THE GOLDEN TREASURY OF KRAZY KOOL KLASSIC KIDS KOMICS edited by Craig Yoe — After the awesome TOON TREASURY, I’m in the mood for more vintage kids’ comics, and while it may not be as varied, something tells me Yoe’s book will be more insane. Maybe it’s all those Ks in the title. (April 29)

FEVER DREAM by Douglas Preston and Lincoln Child — Pendergast. Need I say more? (May 11)

THE BIG BANG by Mickey Spillane and Max Allan Collins — As with THE GOLIATH BONE, Collins completes a Mike Hammer novel Spillane left behind. And this one takes place in the 1960s, which should please fans who got their panties in a wad over BONE’s present-day setting. (May 14) —Rod Lott

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19 Books I Didn’t Review in 2009 … at Least Not Here

Contrary to popular belief (and my dreams), BOOKGASM is not my day job. (All that magic happens on nights and weekends, folks!) But at my day job as managing editor of Oklahoma’s largest and greatest alternative weekly, I review books, too. As it’s tough to write two reviews (much less one!), most of those titles never see ink here. Here are 19 — fiction and nonfiction, good and bad — I covered there in 2009.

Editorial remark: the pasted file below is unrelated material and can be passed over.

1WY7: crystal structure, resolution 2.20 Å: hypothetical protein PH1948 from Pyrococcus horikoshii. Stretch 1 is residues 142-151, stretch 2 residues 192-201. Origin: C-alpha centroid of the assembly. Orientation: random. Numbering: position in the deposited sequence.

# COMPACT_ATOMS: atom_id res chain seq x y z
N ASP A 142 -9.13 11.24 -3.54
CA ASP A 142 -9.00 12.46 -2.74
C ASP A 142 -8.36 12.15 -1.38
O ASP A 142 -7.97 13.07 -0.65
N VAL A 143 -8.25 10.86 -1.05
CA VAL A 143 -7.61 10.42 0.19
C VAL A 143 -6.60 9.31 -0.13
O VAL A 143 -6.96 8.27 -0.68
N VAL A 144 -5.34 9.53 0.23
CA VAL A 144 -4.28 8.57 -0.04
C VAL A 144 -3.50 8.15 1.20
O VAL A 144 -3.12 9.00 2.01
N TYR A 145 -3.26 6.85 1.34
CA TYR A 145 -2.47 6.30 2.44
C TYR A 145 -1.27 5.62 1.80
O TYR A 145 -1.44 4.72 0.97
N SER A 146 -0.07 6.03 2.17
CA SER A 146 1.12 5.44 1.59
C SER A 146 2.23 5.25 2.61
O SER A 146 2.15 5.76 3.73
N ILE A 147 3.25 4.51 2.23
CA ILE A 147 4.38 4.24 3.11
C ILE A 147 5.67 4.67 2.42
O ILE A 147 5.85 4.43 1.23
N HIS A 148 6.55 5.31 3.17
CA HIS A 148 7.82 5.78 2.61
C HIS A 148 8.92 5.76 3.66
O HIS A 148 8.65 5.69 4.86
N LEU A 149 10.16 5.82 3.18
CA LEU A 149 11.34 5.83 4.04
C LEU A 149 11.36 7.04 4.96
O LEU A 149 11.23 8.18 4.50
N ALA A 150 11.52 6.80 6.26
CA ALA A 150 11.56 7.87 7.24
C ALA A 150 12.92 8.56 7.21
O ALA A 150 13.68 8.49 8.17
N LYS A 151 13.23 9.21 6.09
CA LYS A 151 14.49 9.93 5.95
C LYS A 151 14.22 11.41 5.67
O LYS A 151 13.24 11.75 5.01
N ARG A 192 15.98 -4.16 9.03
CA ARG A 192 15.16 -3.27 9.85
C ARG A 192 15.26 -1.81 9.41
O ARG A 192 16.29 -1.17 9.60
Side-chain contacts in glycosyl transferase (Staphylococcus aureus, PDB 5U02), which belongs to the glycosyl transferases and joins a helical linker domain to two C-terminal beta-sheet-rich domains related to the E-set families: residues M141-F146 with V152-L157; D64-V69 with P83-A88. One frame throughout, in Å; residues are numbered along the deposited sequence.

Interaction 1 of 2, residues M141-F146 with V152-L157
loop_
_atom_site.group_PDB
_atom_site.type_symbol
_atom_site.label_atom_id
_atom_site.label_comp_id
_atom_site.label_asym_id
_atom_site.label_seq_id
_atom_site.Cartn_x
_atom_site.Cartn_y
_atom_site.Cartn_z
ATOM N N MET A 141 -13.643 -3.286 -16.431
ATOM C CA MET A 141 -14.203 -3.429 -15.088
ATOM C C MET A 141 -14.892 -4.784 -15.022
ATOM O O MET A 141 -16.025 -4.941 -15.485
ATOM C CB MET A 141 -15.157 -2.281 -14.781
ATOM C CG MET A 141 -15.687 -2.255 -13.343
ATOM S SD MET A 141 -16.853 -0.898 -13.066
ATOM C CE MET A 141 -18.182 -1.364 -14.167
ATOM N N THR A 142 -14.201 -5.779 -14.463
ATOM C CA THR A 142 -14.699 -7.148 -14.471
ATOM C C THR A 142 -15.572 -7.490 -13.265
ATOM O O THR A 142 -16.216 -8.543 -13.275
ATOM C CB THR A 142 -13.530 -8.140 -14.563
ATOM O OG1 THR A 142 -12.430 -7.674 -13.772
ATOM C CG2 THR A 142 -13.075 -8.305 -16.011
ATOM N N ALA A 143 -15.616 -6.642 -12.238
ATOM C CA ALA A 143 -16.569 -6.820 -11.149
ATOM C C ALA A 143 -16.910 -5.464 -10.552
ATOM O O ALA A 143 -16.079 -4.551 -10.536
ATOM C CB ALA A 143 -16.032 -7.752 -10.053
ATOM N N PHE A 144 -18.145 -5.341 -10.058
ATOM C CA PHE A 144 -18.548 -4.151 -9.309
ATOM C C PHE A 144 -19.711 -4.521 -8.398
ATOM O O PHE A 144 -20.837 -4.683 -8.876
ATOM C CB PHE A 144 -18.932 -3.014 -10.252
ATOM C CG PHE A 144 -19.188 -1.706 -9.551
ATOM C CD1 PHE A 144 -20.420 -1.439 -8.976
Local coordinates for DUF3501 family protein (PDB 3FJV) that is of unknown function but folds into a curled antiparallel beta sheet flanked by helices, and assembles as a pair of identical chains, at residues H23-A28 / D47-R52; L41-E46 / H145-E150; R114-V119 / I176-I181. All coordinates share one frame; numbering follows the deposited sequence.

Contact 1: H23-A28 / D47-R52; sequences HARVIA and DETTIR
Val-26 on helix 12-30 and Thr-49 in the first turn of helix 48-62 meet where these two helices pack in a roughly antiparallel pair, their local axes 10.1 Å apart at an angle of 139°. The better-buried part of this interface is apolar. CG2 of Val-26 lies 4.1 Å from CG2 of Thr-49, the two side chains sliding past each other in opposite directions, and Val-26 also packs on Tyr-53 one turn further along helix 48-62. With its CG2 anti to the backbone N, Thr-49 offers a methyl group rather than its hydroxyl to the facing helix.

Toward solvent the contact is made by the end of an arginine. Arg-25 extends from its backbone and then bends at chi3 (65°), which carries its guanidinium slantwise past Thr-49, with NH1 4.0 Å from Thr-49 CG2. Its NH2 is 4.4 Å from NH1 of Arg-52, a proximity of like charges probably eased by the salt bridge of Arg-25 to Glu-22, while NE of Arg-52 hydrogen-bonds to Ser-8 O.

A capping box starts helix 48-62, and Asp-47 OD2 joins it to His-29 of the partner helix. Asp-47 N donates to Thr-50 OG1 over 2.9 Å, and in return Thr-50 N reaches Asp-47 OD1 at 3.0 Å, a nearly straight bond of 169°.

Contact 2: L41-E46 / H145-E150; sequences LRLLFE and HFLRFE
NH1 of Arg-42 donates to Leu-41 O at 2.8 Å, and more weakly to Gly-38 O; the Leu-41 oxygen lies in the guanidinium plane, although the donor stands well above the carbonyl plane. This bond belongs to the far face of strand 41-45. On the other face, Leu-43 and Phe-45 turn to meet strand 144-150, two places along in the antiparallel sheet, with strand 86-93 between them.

THE SANDMAN: THE DREAM HUNTERS by Neil Gaiman and P. Craig Russell — It’s a graphic-novel adaptation of Gaiman’s earlier novella, with Russell providing the lovely art, all keying off the story’s Asian influence with a style that resembles Japanese woodcuts, right down to their subdued colors. It’s a solid, spellbinding tale.

HIGH MOON by David Gallaher and Steve Ellis — This weird Western is a mash-up of cowboys and werewolves. Each third tells its own story, with the subsequent tale moving that plot forward, rather than regurgitating. It makes for an unpredictable read — one that mutates as its incorporates elements of steampunk and mysticism.

WHEN YOU WERE A TADPOLE AND I WAS A FISH: AND OTHER SPECULATIONS ABOUT THIS AND THAT by Martin Gardner — Gardner’s latest book may be a hodgepodge of odds and ends, but it still adds up to an entertaining read: light on his famous mathematical puzzles and problems, and heavy on his opinions on politics, religion, science and literature. But don’t worry: There’s some fun scattered about, too.

DRUNK: A COMIC ABOUT BAR STORIES edited by Michael Ogilvie, Sean Russell and Michael Todoran — Those whose social life centers around the magic elixir of alcohol have their share of bar stories. Now there’s a whole illustrated collection of them in this limited-edition, adults-only hardcover. Forego your bartender tips to buy one.